Optical coherence tomography for the evaluation of retinal and optic nerve morphology in animal subjects: practical considerations.

Gillian McLellan // Publications // Sep 01 2012

PubMed ID: 22805095

Author(s): McLellan GJ, Rasmussen CA. Optical coherence tomography for the evaluation of retinal and optic nerve morphology in animal subjects: practical considerations. Vet Ophthalmol. 2012 Sep;15 Suppl 2:13-28. doi: 10.1111/j.1463-5224.2012.01045.x. Epub 2012 Jul 16. Review. PMID 22805095

Journal: Veterinary Ophthalmology, Volume 15 Suppl 2, Sep 2012

Optical coherence tomography (OCT) is a noninvasive, noncontact imaging technique capable of producing high-resolution images of the retina and optic nerve. These images provide information that is useful for following the progression and/or resolution of posterior segment disease. Rapid advances in OCT technology allow the acquisition of increasingly detailed images, approaching the original goal of providing in vivo histopathology. Increases in scan acquisition speeds and axial resolution enhance the clinical diagnostic value of this modality. Adapting instrumentation designed for use in human patients for use in animals can be challenging. Each species has a unique set of adjustments that need to be made but it is possible to obtain reproducible, high-quality OCT images in a variety of animals, including rodents, dogs, cats, pigs, and monkeys. Deriving quantitative measurements from OCT instruments is hindered by software algorithm errors in detecting the edges of the distinct retinal layers. These segmentation errors occur in scans of human eyes as well in other species and arise with similar frequency with each of the different OCT instruments. Manual segmentation methods to derive optic nerve head and other structural indices have been developed for several species.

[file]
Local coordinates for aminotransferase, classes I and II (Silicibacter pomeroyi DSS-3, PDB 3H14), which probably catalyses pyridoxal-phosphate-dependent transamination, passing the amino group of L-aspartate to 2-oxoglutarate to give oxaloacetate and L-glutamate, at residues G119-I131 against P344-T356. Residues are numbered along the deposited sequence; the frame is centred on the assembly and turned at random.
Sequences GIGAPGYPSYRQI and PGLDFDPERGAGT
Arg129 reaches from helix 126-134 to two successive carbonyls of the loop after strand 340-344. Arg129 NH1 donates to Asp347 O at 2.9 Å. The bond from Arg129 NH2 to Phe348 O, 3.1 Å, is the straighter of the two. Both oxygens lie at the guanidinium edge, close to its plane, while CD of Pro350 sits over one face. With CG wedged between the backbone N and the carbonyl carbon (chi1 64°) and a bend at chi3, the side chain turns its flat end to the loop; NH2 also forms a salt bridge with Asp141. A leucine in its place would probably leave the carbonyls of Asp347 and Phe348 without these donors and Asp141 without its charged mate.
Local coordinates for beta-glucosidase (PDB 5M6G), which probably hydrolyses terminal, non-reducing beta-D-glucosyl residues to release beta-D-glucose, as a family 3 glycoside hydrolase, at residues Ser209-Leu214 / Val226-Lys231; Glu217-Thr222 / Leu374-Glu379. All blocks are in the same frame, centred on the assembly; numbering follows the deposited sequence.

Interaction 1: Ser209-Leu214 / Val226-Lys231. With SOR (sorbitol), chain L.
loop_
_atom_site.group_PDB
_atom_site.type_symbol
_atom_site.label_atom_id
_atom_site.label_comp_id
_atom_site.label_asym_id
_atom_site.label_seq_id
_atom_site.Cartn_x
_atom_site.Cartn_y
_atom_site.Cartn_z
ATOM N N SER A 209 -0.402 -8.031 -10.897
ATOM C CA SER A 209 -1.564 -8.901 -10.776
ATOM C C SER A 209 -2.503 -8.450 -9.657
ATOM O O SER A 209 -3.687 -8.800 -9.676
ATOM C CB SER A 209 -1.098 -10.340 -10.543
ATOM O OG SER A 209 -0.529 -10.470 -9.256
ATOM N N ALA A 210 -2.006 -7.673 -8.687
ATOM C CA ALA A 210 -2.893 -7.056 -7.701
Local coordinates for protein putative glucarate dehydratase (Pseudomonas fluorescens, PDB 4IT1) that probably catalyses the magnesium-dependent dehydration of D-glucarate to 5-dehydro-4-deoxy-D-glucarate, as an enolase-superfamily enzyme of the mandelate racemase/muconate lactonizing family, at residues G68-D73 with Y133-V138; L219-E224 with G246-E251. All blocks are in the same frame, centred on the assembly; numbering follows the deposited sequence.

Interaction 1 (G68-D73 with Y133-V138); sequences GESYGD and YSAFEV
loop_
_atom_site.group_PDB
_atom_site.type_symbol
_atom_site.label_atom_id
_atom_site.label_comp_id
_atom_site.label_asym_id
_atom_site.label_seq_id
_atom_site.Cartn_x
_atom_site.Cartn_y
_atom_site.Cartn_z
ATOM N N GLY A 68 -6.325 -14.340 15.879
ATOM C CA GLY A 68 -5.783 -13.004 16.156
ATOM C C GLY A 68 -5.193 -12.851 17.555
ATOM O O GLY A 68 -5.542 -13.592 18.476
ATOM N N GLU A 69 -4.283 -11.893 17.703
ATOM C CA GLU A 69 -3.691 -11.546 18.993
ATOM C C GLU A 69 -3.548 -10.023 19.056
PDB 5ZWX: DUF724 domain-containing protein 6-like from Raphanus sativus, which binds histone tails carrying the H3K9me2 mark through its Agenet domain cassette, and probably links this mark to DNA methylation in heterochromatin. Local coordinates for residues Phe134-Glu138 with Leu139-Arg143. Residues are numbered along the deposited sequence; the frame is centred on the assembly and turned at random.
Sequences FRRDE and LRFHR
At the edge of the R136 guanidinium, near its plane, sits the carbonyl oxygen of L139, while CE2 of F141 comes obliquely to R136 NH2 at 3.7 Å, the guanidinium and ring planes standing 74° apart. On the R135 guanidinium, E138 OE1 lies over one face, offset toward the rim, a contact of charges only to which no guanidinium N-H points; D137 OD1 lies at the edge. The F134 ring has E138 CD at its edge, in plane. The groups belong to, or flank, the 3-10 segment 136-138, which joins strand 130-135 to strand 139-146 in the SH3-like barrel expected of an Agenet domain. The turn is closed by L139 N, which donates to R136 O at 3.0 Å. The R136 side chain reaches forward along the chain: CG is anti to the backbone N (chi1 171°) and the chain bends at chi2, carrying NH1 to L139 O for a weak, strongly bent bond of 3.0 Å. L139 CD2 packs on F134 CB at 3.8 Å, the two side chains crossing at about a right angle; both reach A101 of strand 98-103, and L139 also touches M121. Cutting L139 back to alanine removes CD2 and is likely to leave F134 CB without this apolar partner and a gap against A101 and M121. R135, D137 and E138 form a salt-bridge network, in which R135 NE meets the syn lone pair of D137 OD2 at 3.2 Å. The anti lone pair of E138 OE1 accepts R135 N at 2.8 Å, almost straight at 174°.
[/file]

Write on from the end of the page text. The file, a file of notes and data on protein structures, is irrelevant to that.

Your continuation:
© 2012 American College of Veterinary Ophthalmologists.